August 13, 2014 - An astronomer, an astronaut and a dirt road in Oxford Township.
Preparing to shoot a scene from "Infinite" are (from left) boom operator Chuck Amman, first assistant director Jeff Staebler and first assistant camera Sebastian Boada. Photo by C.J. Carnacchio. (click for larger version)
What do they have in common?
They're all going to be part of a new independent film entitled "Infinite," a scene from which was shot last week along a stretch of Newman Rd., just south of W. Drahner Rd.
"I had heard Oxford was pretty comfortable dealing with films," said Producer Aaron Keteyian, who's working on the film with Director Ryan Stratton. "They've dealt with films before and they were pretty easy going about it."
A house in the Oxford Woods subdivision was used as the crew's base camp for the shoot.
"Infinite," a drama being made by ArkLight Pictures, follows the story of Elizabeth Law (played by Caitlin Collins, 26, of Chicago), an ambitious Princeton graduate student and aspiring astronomer who's turned to booze as a way to cope with the cut-throat competition and immense pressures in the scientific community.
"She becomes very overwhelmed and vulnerable for the first time in her life," said Keteyian, 19, of Royal Oak. "She becomes this very sketchy person. She doesn't really know who she is anymore."
A long day of classes ends with Elizabeth drunk, alone and scanning frequencies on her ham radio.
That's when she happens upon a frequency that puts her in contact with William Cross (played by Franco Pulice, 37, of Plymouth, Michigan), an idealistic astronaut who's thought to be dead, but in reality, is trapped in a space capsule orbiting the Earth.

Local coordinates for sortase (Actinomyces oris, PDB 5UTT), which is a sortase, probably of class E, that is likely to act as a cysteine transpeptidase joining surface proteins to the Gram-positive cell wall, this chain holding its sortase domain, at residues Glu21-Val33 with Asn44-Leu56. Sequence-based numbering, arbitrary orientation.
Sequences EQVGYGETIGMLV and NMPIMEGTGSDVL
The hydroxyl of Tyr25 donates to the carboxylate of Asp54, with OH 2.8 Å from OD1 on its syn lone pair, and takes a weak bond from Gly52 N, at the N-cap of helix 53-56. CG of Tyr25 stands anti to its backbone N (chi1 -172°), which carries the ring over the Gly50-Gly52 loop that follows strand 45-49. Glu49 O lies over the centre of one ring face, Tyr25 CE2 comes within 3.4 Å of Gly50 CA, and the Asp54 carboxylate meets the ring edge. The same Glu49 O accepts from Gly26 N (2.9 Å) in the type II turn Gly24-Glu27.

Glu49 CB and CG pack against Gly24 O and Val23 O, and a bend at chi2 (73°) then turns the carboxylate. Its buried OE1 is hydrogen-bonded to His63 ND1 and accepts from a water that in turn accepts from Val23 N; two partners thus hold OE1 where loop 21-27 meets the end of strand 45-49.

"He's floated into an area where he's lost (radio contact) with NASA," Keteyian said. "NASA has just called off the search and they are presuming him dead."
Elizabeth agrees to stay on the line with him as they wait for help. During that time, they forge a personal bond and end up sharing their secrets, fears and doubts.
"It's about this relationship that forms between the two of them while they're waiting," Keteyian said.
That's one of two story lines in the film.
The other involves Elizabeth one year after meeting Cross over the radio. She's achieved some success, but then gets fired from her job, which is where Newman Rd. comes in.
"She basically just gets in her car and drives," Keteyian said.
Although the film's plot involves space, it's not a science fiction piece.
"It's a character study," Keteyian said. "It's a story about this woman who overcomes this rough spot in her life. It just happens to be set, partially, in space."
Keteyian and Stratton, 19, of West Bloomfield, developed the story together and Stratton wrote the screenplay.
The team formed ArkLight Pictures, an independent film production company, in 2009. The company's made two other movies – "Blood Angel" (2012) and "Smile" (2013).
When "Infinite" is complete, Keteyian and Stratton plan to submit it to various film festivals.
"We just started compiling a list," Keteyian said. "Our intention is to take it everywhere across the country, possibly out of the country. That's the plan right now."
Keteyian is currently studying cinema art + science producing at Columbia College Chicago, while Stratton has a double-major in screenwriting and music composition at Chapman University in California.
CJ Carnacchio is editor for The Oxford Leader. He lives in the Village of Oxford with his wife Connie and daughter Larissa. When he's not busy working on the newspaper, he enjoys cigars/pipes, Martinis/Scotch, hunting and fishing.